Swine Dining Black Americans Eat the Most Pork (Worms)

New Study on Swine Dining Says Black Americans Eat the Most Pork

Date: Monday, July 04, 2005
By: Sherrel Wheeler Stewart, BlackAmericaWeb.com
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Some pigs just didn’t stand a chance this weekend, with festive, traditional July 4th holiday
celebrations held Friday through Monday.
—-
That means from Philadelphia to Pensacola and from Charleston to Compton, folks were
porkin’ it up with ribs, butts, hot dogs and sausages on the grill. Sure, there was some
chicken, and maybe some grilled steaks or turkey patties here and there. But for Black
folks, the pig is a popular item on the plate, according to a recent study by the U.S.
Department of Agriculture that looks at pork consumption by race and ethnicity year
round.

Blacks eat more than 63 pounds of pork a year, 14 pounds more than whites, the report
said. On average, the total U.S. population in 2003 ate 51 pounds of pork per person.

The study also showed that consumers in high-income households consumed less pork
than those with low to middle-class households.

The largest percentage of pork consumption is in the Midwest, where residents eat 57.7
pounds per person annually. That’s because of states like Iowa, the largest pork-producing
state in the country, said Christopher Davis, a USDA agricultural economist and co-author
of the study.

“Some consumers, who are concerned about fat intake, prefer leaner cuts of pork,”
Davis told BlackAmericaWeb.com. “There are more studies underway to produce hogs
with less fat.”
—-
The amount of pork consumed by the general population has remained constant for
more than 20 years, Davis said, “but chicken consumption has increased rapidly.”
—-
According to the report, pork consumption went from 51.3 pounds annually per person
in 1998 to 51.7 pounds in 2003. At the same time, chicken consumption went from 71.9
pounds to 82 pounds.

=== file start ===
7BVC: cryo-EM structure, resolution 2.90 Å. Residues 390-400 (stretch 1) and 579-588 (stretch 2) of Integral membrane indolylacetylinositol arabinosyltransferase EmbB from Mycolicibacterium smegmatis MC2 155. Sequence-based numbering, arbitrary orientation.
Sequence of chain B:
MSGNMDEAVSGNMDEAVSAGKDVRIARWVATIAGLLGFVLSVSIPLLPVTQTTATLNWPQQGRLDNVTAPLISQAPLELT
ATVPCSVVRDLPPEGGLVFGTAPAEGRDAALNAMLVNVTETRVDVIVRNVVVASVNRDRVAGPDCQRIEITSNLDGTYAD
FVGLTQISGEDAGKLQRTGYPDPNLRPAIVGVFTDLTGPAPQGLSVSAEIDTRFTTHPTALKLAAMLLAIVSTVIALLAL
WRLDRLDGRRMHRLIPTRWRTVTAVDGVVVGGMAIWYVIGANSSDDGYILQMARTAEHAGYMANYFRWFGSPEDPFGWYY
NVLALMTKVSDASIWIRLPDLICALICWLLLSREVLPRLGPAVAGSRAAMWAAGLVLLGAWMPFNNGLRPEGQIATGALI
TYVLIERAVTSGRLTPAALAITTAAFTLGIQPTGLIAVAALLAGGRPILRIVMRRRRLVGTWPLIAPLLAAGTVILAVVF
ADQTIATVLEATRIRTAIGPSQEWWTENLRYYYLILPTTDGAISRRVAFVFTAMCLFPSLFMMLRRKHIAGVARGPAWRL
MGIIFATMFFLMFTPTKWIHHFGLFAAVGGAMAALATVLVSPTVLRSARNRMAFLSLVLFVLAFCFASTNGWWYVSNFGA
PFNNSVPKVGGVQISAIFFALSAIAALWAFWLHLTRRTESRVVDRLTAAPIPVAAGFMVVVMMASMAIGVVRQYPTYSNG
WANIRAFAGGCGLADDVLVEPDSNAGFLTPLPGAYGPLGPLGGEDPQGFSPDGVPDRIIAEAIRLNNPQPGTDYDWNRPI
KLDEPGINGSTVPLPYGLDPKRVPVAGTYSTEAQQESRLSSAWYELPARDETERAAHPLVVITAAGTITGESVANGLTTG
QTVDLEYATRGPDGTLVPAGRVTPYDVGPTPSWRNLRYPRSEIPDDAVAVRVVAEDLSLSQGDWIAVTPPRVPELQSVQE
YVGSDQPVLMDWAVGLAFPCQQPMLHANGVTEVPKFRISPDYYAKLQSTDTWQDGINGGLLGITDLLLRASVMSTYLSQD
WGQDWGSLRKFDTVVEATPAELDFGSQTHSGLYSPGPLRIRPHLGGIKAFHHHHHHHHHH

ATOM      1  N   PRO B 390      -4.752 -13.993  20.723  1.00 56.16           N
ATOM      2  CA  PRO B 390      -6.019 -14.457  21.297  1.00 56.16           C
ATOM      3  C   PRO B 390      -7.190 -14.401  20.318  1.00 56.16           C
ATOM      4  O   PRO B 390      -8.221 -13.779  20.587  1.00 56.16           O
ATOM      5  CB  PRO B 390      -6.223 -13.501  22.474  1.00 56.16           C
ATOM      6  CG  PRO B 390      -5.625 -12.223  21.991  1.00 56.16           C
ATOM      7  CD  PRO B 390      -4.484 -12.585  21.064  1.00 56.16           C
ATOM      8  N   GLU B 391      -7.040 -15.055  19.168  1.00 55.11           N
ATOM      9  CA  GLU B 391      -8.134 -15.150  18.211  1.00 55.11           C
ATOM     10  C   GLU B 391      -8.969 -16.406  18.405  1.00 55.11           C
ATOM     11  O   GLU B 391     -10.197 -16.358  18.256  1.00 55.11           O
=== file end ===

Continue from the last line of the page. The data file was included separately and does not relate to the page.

—-
Owners of barbecue restaurants like Alexander’s in Atlanta, near Atlanta University,
say they are seeing an increase in the number of people asking for chicken, but pork
is still number one.

“We’ll cook about 300 slabs over the weekend,” William Alexander, who has been
serving up ribs off the grill for 34 years, told BlackAmericaWeb.com Friday. He also
planned to cook five cases of chicken, which is more than last year, Alexander said.

At Leon’s Bar-B-Q in Chicago, managers estimated they would cook and sell about
1,000 slabs at three locations between Friday and Monday.

“If it rains, more people come in or, if it’s really hot, we get a larger crowd too,” Sheryl
Brown, one of the managers, told BlackAmericaWeb.com.

Leon’s has been a hot place for ribs and sauce more than 65 years. Founder Leon
Finney Sr. is 91 years old now, and still makes it in to work on most days, Brown said.

The menu at Leon’s is limited to a couple of specialties — meat and French fries. And
the meat of choice is pork. “We sell some chicken,” Brown said, “but we don’t sell beef.”

It’s no secret that processed pork, such as sausage and bologna, typically has more fat.
Also some cuts of pork have high fat content. For that reason, organizations such as
the American Heart Association and the American Stroke Association have recommended
that blacks and others with history of cardiovascular disease, plan diets that include
more lean meat.

And in North Carolina, a state that has climbed to become the second leading producer
of pigs, North Carolina A&T researchers have been working on the development of leaner pigs.

In its reports and publications, the USDA stresses a healthy balance in consumption of
meat.

“Once people become aware of impact large amounts of certain foods have on their
bodies,” Davis said, “eating patterns change.”

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Copyright © 2001-2005 BlackAmericaWeb.com, Inc. All Rights Reserved.

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